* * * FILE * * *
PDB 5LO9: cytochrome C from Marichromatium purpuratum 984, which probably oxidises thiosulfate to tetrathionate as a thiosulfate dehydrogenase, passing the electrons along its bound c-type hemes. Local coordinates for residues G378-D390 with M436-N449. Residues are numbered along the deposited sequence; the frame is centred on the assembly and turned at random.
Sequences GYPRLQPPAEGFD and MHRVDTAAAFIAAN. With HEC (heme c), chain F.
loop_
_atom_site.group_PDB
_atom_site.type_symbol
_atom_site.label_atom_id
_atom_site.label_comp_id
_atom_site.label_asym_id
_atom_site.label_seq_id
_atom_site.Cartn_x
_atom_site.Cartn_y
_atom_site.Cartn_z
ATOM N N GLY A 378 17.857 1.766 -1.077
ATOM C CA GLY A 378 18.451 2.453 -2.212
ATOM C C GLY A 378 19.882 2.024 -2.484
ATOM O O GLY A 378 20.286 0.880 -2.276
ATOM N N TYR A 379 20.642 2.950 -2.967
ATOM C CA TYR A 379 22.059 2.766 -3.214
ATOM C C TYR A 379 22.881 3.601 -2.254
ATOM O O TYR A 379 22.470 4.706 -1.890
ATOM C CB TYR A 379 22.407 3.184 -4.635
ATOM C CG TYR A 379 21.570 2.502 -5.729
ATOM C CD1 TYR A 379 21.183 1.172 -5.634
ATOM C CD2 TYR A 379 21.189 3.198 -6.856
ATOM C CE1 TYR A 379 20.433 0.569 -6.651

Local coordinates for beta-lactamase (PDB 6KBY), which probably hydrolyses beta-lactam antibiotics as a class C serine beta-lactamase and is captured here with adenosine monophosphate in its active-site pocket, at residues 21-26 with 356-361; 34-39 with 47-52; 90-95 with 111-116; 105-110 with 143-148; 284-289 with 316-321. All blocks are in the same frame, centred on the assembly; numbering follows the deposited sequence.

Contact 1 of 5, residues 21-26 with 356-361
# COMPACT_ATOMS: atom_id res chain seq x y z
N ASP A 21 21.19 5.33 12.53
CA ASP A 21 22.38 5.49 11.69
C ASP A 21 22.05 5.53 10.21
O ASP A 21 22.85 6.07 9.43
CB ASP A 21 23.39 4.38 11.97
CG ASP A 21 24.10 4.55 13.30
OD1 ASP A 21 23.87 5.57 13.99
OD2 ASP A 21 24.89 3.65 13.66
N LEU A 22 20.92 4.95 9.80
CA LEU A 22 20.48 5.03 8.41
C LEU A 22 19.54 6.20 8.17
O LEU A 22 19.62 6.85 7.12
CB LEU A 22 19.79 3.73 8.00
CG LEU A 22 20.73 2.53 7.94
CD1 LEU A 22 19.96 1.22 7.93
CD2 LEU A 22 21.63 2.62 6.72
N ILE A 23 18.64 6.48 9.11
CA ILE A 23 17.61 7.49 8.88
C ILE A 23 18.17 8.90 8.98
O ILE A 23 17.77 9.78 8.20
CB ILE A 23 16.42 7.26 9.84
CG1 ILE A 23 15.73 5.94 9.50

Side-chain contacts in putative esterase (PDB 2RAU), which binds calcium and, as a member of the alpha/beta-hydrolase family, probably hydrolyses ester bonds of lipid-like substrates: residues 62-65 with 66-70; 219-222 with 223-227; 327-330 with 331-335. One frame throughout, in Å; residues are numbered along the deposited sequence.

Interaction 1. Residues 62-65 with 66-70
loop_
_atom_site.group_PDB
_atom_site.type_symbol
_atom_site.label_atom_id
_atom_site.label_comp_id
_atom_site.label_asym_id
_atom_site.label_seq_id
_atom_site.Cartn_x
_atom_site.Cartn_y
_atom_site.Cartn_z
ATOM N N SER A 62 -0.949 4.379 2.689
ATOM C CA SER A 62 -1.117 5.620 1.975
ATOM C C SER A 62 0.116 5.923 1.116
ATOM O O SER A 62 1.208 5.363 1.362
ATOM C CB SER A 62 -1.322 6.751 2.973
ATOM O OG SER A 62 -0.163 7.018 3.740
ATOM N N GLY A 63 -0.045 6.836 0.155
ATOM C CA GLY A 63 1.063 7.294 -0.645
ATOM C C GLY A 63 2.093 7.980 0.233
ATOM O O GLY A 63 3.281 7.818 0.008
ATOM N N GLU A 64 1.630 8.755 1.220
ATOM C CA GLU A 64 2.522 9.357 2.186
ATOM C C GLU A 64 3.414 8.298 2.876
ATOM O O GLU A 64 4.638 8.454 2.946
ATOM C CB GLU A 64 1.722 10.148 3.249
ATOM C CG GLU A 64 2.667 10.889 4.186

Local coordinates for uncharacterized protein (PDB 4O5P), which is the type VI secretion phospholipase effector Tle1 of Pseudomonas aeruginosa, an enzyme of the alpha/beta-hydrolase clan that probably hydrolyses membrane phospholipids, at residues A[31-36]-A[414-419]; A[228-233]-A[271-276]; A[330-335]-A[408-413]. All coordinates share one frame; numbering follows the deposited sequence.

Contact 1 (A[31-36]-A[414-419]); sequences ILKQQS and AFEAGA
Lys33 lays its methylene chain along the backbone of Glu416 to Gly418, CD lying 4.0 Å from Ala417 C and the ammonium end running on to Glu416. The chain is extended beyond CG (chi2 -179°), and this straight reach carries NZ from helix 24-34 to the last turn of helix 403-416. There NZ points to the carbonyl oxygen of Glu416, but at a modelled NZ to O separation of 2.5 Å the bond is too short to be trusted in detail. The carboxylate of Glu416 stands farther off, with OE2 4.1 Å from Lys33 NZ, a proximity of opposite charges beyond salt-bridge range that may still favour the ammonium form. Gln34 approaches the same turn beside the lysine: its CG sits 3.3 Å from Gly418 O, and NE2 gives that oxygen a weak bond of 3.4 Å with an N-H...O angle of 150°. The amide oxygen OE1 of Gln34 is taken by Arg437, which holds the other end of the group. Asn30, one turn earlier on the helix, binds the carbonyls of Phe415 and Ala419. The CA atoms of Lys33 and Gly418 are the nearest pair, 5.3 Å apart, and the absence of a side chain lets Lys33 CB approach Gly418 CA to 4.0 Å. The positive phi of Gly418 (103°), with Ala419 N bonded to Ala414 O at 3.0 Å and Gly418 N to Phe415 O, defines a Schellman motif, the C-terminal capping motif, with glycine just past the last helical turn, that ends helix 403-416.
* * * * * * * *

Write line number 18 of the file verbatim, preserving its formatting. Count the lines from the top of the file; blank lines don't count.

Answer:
ATOM C CA TYR A 379 22.059 2.766 -3.214